When you invite someone to do something, what are you doing? Well, if it is to go to dinner or to a party you are trying to involve them in something in pleasurable. When you do it in business it may be to submit an application or a proposal for a project. But when you do it in fencing, you are (1) inviting them to hit you (what they think is happening) and (2) setting them up for you to hit them (what you are actually doing). Isn’t fencing a wonderful, friendly, straight forward sort of sport?
An invitation is a deliberate exposure to draw an opponent into an attack which you can then (1) parry and riposte against or (2) counterattack or countertime or (3) make fall short and take over. It is an action in second intention, that is to say one that capitalizes on the opponent’s first intention action that you have deliberately drawn.
In the classical period invitations were a formalized set of deliberate openings of a line, an invitation in sixth or an invitation in fourth for example. Hungarian and Italian School invitations have retained that character up at least until the 1980s. If you study the systems it is easy to recognize the invitation – it is almost as though they are creating an opening to dare you to try to hit through it.
But I would suggest that this is too limited a view of the invitation. First, invitations by opening the line against a good opponent must deceive the opponent and create the impression that you are making an error, have lost focus, have misjudged the tactical situation. Fencers are simply too quick and too good for an obvious invitation to work – if it does it is probably because your second intention is really their third intention. You think it is “open the line, get them to attack, and parry and riposte to hit.” But they are playing the game of “false attack into the invitation to draw your parry and riposte so that they can parry and counterriposte.” So, the invitation now needs to create a false narrative on the previous actions and your ability to simulate a condition that convinces them they can hit.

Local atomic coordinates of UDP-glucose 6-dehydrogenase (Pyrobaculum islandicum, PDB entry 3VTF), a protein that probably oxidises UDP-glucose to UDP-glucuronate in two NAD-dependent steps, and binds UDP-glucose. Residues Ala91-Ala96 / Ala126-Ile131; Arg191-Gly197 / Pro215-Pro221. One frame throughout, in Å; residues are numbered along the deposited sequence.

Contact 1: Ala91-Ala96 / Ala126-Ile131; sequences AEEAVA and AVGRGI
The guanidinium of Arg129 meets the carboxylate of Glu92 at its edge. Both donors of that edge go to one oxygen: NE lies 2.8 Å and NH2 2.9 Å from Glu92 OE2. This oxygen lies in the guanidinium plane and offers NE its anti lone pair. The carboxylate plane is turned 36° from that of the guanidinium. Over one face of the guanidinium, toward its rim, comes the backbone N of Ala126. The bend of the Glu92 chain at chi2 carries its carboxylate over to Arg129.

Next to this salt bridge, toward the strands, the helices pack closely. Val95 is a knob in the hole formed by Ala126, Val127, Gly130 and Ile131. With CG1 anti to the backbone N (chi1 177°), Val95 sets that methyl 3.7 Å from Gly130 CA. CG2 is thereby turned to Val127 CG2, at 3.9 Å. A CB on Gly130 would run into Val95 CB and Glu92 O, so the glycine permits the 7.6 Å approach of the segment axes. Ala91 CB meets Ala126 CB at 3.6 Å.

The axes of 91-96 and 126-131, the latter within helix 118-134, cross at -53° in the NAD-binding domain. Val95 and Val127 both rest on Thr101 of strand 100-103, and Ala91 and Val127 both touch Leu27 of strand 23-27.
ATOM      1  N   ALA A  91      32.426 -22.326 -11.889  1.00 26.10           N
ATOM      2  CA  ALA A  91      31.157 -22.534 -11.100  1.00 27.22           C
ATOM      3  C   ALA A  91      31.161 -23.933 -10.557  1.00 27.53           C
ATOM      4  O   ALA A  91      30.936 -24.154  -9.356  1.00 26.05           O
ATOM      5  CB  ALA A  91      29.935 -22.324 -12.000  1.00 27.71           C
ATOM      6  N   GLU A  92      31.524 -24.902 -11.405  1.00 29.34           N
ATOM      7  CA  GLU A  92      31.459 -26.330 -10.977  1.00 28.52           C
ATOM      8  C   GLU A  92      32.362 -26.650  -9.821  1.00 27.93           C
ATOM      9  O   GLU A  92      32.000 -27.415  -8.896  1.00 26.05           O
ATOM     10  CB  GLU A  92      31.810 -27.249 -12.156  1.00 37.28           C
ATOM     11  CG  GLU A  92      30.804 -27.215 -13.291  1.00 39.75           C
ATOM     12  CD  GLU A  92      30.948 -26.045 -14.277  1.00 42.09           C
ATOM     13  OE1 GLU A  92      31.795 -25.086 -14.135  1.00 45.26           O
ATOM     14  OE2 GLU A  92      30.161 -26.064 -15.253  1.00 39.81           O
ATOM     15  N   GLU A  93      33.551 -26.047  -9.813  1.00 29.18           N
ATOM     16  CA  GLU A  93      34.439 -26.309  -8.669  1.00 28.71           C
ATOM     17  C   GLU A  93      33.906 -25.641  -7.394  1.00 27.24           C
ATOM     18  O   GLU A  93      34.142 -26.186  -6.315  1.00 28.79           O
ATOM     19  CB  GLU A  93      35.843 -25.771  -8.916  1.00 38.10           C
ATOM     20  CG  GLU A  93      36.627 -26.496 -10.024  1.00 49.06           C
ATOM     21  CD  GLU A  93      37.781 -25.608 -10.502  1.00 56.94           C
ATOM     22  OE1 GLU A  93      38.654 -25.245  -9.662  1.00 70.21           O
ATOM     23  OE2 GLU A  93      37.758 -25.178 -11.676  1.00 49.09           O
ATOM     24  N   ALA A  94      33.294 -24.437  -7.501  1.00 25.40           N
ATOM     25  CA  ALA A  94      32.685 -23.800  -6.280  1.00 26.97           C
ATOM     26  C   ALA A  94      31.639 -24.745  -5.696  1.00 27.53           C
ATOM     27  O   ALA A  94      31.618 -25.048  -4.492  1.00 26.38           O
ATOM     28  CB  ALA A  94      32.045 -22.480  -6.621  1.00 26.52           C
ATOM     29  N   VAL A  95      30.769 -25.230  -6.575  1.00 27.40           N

Second, the invitation described only as a blade action made sense in the classical period when footwork and distance exploitation was a smaller part of the game than they are now. Is it possible to invite by the direction of movement? Yes, a slower retreat than the opponent’s advance invites an attack and so does stepping forward apparently in preparation. Anyone who has ever deliberately created a situation where he or she could pull distance and take over the attack in a right of way weapon has done an invitation. How about variances in the speed of movement? A slow attack that draws a stop hit for your defensive, counteroffensive, or offensive countertime is an invitation. And could a false attack or counterattack be an invitation? If I make a false counterattack to induce you to accelerate and commit to your simple attack, I am inviting. And perhaps this extends more broadly – if an opponent fenced you in a pool bout and won, the tactical situations in which the were successful can be simulated to create the invitation in your victory in the direct elimination.
So think more broadly about the invitation and embrace the spirit of the deception, not just the technical definition of opening a line. Anything that you can do deliberately to induce an opponent to attack is a form of invitation and should be part of your tactical skill set. This is very much a mental game, backed up by highly proficient execution of the skills you need to defeat the attack you have drawn.